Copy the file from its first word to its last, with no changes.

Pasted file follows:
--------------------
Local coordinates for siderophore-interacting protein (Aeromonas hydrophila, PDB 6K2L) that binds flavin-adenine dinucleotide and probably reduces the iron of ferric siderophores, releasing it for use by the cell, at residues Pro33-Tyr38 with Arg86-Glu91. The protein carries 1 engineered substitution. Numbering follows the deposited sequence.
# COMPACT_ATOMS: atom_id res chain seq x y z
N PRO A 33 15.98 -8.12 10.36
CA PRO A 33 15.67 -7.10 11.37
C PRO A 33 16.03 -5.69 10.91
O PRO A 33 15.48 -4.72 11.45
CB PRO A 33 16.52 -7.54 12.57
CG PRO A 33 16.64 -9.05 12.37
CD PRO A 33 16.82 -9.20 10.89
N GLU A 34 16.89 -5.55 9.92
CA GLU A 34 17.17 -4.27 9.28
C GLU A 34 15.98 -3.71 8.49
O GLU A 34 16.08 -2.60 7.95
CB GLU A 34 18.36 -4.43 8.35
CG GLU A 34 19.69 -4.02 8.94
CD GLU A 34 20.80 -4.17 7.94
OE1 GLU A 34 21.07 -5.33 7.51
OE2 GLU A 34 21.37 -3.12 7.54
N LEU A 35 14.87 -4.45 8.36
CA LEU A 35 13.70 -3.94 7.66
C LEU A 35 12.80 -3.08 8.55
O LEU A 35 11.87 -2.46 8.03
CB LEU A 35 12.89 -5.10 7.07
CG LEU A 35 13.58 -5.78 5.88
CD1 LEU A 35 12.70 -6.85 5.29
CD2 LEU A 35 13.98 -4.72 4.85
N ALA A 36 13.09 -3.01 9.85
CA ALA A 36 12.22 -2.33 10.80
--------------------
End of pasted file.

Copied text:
Local coordinates for siderophore-interacting protein (Aeromonas hydrophila, PDB 6K2L) that binds flavin-adenine dinucleotide and probably reduces the iron of ferric siderophores, releasing it for use by the cell, at residues Pro33-Tyr38 with Arg86-Glu91. The protein carries 1 engineered substitution. Numbering follows the deposited sequence.
# COMPACT_ATOMS: atom_id res chain seq x y z
N PRO A 33 15.98 -8.12 10.36
CA PRO A 33 15.67 -7.10 11.37
C PRO A 33 16.03 -5.69 10.91
O PRO A 33 15.48 -4.72 11.45
CB PRO A 33 16.52 -7.54 12.57
CG PRO A 33 16.64 -9.05 12.37
CD PRO A 33 16.82 -9.20 10.89
N GLU A 34 16.89 -5.55 9.92
CA GLU A 34 17.17 -4.27 9.28
C GLU A 34 15.98 -3.71 8.49
O GLU A 34 16.08 -2.60 7.95
CB GLU A 34 18.36 -4.43 8.35
CG GLU A 34 19.69 -4.02 8.94
CD GLU A 34 20.80 -4.17 7.94
OE1 GLU A 34 21.07 -5.33 7.51
OE2 GLU A 34 21.37 -3.12 7.54
N LEU A 35 14.87 -4.45 8.36
CA LEU A 35 13.70 -3.94 7.66
C LEU A 35 12.80 -3.08 8.55
O LEU A 35 11.87 -2.46 8.03
CB LEU A 35 12.89 -5.10 7.07
CG LEU A 35 13.58 -5.78 5.88
CD1 LEU A 35 12.70 -6.85 5.29
CD2 LEU A 35 13.98 -4.72 4.85
N ALA A 36 13.09 -3.01 9.85
CA ALA A 36 12.22 -2.33 10.80